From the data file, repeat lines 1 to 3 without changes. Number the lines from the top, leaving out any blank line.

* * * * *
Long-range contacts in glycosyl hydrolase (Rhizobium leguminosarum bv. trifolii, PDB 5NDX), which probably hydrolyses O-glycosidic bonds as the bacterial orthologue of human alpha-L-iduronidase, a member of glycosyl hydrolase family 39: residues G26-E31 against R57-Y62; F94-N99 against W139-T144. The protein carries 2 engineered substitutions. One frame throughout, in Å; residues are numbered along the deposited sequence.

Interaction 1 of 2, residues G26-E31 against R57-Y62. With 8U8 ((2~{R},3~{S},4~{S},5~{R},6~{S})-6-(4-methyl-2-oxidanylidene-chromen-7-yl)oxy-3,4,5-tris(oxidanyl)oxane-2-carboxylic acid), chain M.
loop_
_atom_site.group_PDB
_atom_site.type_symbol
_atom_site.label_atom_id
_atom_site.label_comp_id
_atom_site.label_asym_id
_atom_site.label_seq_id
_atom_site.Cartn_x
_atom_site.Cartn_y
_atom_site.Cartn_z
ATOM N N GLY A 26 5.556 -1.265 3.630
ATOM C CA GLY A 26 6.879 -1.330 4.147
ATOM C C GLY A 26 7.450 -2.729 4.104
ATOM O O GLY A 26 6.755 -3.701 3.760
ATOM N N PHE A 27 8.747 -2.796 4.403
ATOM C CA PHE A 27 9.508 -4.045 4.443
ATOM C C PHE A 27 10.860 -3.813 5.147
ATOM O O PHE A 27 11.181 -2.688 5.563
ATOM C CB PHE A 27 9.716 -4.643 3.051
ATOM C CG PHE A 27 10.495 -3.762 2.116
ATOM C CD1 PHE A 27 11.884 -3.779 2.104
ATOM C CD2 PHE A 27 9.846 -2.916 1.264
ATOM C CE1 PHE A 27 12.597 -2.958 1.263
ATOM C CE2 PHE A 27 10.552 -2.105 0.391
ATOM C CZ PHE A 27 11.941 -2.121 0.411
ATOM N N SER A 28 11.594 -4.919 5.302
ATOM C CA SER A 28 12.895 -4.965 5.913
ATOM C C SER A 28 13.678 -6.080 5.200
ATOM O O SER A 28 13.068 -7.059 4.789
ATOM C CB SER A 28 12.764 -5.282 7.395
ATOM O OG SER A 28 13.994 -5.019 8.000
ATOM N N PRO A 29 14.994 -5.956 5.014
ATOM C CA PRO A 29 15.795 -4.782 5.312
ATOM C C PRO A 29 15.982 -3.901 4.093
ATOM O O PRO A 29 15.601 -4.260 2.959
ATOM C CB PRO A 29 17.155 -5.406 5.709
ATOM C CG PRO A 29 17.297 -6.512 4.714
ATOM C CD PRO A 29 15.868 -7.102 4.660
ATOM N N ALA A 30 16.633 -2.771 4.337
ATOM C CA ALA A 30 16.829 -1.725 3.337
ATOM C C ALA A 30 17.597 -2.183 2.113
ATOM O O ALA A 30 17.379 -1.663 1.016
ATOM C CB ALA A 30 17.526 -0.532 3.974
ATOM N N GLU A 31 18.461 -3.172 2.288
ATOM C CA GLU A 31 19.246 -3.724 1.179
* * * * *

Long-range contacts in glycosyl hydrolase (Rhizobium leguminosarum bv. trifolii, PDB 5NDX), which probably hydrolyses O-glycosidic bonds as the bacterial orthologue of human alpha-L-iduronidase, a member of glycosyl hydrolase family 39: residues G26-E31 against R57-Y62; F94-N99 against W139-T144. The protein carries 2 engineered substitutions. One frame throughout, in Å; residues are numbered along the deposited sequence.

Interaction 1 of 2, residues G26-E31 against R57-Y62. With 8U8 ((2~{R},3~{S},4~{S},5~{R},6~{S})-6-(4-methyl-2-oxidanylidene-chromen-7-yl)oxy-3,4,5-tris(oxidanyl)oxane-2-carboxylic acid), chain M.
loop_